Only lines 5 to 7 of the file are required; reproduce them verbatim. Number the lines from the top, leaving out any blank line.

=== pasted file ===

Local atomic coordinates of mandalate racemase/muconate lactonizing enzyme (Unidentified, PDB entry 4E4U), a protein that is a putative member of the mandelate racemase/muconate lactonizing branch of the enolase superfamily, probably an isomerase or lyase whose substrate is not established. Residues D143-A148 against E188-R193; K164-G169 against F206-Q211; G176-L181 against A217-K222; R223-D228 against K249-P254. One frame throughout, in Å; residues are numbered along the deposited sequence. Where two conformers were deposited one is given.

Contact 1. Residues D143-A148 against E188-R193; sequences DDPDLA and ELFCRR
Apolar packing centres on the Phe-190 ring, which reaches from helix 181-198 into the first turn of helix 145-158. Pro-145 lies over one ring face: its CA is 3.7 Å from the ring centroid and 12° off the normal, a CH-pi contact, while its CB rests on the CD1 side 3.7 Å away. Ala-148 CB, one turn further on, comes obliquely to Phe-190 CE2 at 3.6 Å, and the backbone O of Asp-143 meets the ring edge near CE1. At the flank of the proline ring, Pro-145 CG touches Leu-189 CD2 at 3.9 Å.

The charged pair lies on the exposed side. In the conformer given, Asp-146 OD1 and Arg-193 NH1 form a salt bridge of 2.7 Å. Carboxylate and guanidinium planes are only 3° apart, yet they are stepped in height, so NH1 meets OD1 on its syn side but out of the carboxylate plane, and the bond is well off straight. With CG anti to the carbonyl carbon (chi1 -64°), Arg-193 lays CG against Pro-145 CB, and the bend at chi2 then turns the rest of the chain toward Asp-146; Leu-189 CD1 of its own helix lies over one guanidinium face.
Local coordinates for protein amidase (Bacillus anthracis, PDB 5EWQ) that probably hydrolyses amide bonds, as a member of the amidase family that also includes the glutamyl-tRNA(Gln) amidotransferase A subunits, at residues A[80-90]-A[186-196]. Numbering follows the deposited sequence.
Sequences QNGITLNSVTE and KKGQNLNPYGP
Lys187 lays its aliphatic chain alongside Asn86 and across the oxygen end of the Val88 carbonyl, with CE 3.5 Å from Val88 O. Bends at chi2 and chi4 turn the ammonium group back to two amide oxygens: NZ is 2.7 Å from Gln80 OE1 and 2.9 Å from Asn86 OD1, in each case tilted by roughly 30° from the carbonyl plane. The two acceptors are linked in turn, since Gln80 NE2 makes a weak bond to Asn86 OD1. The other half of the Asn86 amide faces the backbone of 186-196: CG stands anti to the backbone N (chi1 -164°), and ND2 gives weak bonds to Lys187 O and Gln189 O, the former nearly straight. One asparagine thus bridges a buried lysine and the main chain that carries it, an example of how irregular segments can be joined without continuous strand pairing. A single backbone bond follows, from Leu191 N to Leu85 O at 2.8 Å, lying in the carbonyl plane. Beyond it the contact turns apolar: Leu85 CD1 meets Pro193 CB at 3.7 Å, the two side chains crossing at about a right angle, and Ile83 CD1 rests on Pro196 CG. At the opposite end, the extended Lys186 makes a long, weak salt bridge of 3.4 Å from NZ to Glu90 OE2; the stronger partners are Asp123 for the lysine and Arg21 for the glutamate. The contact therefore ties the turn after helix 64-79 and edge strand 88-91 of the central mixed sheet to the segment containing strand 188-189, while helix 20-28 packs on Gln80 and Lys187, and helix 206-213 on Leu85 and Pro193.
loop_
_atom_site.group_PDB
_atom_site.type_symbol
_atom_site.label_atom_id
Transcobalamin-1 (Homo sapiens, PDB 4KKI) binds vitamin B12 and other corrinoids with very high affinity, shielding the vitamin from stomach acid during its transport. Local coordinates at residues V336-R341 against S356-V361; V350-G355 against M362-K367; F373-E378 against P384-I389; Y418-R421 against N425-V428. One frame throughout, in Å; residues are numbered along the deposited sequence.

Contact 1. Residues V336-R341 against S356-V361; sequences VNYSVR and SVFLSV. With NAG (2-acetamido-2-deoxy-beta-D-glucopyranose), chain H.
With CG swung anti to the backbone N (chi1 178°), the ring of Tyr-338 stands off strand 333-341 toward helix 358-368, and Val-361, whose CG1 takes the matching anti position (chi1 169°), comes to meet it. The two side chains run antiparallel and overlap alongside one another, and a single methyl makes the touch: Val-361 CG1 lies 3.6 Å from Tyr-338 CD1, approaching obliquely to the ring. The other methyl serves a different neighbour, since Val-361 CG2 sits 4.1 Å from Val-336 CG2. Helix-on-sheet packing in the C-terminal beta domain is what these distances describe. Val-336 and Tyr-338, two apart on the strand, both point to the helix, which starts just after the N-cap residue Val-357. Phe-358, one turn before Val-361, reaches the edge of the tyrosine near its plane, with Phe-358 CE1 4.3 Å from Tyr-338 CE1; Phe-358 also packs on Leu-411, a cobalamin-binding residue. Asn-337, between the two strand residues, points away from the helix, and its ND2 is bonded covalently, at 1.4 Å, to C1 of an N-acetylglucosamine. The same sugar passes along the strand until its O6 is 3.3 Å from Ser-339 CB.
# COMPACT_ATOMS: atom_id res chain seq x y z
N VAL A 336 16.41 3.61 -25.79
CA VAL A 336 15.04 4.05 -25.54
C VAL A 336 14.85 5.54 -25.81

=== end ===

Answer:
Local coordinates for protein amidase (Bacillus anthracis, PDB 5EWQ) that probably hydrolyses amide bonds, as a member of the amidase family that also includes the glutamyl-tRNA(Gln) amidotransferase A subunits, at residues A[80-90]-A[186-196]. Numbering follows the deposited sequence.
Sequences QNGITLNSVTE and KKGQNLNPYGP
Lys187 lays its aliphatic chain alongside Asn86 and across the oxygen end of the Val88 carbonyl, with CE 3.5 Å from Val88 O. Bends at chi2 and chi4 turn the ammonium group back to two amide oxygens: NZ is 2.7 Å from Gln80 OE1 and 2.9 Å from Asn86 OD1, in each case tilted by roughly 30° from the carbonyl plane. The two acceptors are linked in turn, since Gln80 NE2 makes a weak bond to Asn86 OD1. The other half of the Asn86 amide faces the backbone of 186-196: CG stands anti to the backbone N (chi1 -164°), and ND2 gives weak bonds to Lys187 O and Gln189 O, the former nearly straight. One asparagine thus bridges a buried lysine and the main chain that carries it, an example of how irregular segments can be joined without continuous strand pairing. A single backbone bond follows, from Leu191 N to Leu85 O at 2.8 Å, lying in the carbonyl plane. Beyond it the contact turns apolar: Leu85 CD1 meets Pro193 CB at 3.7 Å, the two side chains crossing at about a right angle, and Ile83 CD1 rests on Pro196 CG. At the opposite end, the extended Lys186 makes a long, weak salt bridge of 3.4 Å from NZ to Glu90 OE2; the stronger partners are Asp123 for the lysine and Arg21 for the glutamate. The contact therefore ties the turn after helix 64-79 and edge strand 88-91 of the central mixed sheet to the segment containing strand 188-189, while helix 20-28 packs on Gln80 and Lys187, and helix 206-213 on Leu85 and Pro193.